–       People are entitled to their own opinions. But one review of The Evangelist pointed out that I’d used the wrong terminology when my narrator talked about someone ‘getting a hat trick’ instead of ‘taking a hat trick’ (or the other way around). Getting it wrong was a betrayal of my cricket-loving narrator.

And the best thing?

–       A review of The Evangelist in The Independent on Sunday: ‘Few authors possess a grain of Clare George’s intelligence, even fewer manage to splice a regularly amusing, often moving narrative with ideas of the range exhibited here.’ I quote it whenever possible. Especially on the school run.

If you were to create a conceit or metaphor about the creative process, what would it be?

–       It’s like drugs. The side-effects are horrible but the highs are irresistible. You can give up but you will never be free.

What is your philosophy or life motto?

–       Try really hard. Try not to try so hard.

What is the single most important thing you’ve learned about the creative life?

–       I’m not sure there’s much of a distinction between the creative life and other types of life. I find that I have at least as much in common with those pursuing other disciplines for their own sake, such as science or sport or even business.

What is the answer to the question I should have – but didn’t – ask?

–       What is actually happening to our brains when we consume stories? I don’t have the answer, but it would be great if there was someone out there working on it because I WANT TO KNOW.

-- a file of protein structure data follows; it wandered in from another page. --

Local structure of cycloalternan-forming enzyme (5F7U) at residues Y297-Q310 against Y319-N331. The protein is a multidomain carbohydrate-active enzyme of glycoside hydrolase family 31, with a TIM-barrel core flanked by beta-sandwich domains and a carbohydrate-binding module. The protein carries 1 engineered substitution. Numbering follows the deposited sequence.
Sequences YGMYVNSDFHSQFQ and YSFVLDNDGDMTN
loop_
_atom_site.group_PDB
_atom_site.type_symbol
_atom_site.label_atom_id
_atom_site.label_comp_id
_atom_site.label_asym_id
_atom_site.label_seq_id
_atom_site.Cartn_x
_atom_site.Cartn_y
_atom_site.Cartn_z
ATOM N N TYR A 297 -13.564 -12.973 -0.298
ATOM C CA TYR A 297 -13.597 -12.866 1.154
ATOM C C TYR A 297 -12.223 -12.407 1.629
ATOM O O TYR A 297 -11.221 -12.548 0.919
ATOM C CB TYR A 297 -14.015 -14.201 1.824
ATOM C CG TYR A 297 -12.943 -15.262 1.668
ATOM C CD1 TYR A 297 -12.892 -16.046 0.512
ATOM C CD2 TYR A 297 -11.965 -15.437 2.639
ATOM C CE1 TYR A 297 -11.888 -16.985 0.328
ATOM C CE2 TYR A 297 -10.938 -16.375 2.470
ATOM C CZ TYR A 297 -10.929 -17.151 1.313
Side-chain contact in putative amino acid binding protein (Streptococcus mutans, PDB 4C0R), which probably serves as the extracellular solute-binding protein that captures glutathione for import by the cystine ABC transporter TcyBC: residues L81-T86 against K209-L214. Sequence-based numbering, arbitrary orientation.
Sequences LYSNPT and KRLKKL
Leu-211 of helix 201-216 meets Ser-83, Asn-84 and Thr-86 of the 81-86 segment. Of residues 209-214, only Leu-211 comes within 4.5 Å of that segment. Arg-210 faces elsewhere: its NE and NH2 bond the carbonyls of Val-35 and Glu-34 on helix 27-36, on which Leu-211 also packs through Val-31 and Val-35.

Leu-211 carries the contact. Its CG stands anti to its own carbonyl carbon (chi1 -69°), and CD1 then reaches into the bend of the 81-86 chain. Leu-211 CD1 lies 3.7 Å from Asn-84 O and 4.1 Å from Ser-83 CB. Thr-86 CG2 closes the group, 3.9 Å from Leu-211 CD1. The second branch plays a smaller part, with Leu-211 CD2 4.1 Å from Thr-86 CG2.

Further information about Clare and her books at:

Anne Lamott on writing…..



In general…there’s no point in writing hopeless novels. We all know we’re going to die; what’s important is the kind of men and women we are in the face of this.

-Anne Lamott

A wonderful quotation to focus the mind….

Hemingway’s best intellectual training for a would-be writer


What would you consider the best intellectual training for the would-be writer?


Let’s say that he should go out and hang himself because he finds that writing well is impossibly difficult. Then he should be cut down without mercy and forced by his own self to write as well as he can for the rest of his life. At least he will have the story of the hanging to commence with.


I’m grateful to the nef errant for this writing tip…

On Writing…


“Words should be looked through, should be windows.

The best words are invisible.”

Robert Francis


I’m grateful to my friend the poet Chris Kinsey for this wonderful provocation about writing, words, their impact, and the challenge of the skill required to be effective.